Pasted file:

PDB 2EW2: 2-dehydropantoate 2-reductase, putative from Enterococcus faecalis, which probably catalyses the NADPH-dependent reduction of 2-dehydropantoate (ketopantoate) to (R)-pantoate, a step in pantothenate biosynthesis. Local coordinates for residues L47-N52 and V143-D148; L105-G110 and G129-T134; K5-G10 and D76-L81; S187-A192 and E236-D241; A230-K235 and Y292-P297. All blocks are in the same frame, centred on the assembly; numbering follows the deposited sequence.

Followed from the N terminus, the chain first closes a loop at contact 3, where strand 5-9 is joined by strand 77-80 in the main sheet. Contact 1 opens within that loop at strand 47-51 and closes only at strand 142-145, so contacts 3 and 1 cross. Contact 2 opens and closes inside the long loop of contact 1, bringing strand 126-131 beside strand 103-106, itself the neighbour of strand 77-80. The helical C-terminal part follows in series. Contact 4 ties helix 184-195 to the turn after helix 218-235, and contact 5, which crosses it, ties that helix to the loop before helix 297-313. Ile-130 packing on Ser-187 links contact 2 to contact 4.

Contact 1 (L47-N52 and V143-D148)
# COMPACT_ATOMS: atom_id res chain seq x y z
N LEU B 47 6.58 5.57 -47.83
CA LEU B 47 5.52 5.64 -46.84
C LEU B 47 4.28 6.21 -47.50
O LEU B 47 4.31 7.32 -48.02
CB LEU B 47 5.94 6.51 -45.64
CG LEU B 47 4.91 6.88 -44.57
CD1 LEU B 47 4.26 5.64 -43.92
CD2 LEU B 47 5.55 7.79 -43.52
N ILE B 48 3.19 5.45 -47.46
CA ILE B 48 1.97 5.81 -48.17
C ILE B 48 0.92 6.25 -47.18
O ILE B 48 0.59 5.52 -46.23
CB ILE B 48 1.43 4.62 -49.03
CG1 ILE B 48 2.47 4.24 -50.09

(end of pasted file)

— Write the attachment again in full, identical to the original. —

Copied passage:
PDB 2EW2: 2-dehydropantoate 2-reductase, putative from Enterococcus faecalis, which probably catalyses the NADPH-dependent reduction of 2-dehydropantoate (ketopantoate) to (R)-pantoate, a step in pantothenate biosynthesis. Local coordinates for residues L47-N52 and V143-D148; L105-G110 and G129-T134; K5-G10 and D76-L81; S187-A192 and E236-D241; A230-K235 and Y292-P297. All blocks are in the same frame, centred on the assembly; numbering follows the deposited sequence.

Followed from the N terminus, the chain first closes a loop at contact 3, where strand 5-9 is joined by strand 77-80 in the main sheet. Contact 1 opens within that loop at strand 47-51 and closes only at strand 142-145, so contacts 3 and 1 cross. Contact 2 opens and closes inside the long loop of contact 1, bringing strand 126-131 beside strand 103-106, itself the neighbour of strand 77-80. The helical C-terminal part follows in series. Contact 4 ties helix 184-195 to the turn after helix 218-235, and contact 5, which crosses it, ties that helix to the loop before helix 297-313. Ile-130 packing on Ser-187 links contact 2 to contact 4.

Contact 1 (L47-N52 and V143-D148)
# COMPACT_ATOMS: atom_id res chain seq x y z
N LEU B 47 6.58 5.57 -47.83
CA LEU B 47 5.52 5.64 -46.84
C LEU B 47 4.28 6.21 -47.50
O LEU B 47 4.31 7.32 -48.02
CB LEU B 47 5.94 6.51 -45.64
CG LEU B 47 4.91 6.88 -44.57
CD1 LEU B 47 4.26 5.64 -43.92
CD2 LEU B 47 5.55 7.79 -43.52
N ILE B 48 3.19 5.45 -47.46
CA ILE B 48 1.97 5.81 -48.17
C ILE B 48 0.92 6.25 -47.18
O ILE B 48 0.59 5.52 -46.23
CB ILE B 48 1.43 4.62 -49.03
CG1 ILE B 48 2.47 4.24 -50.09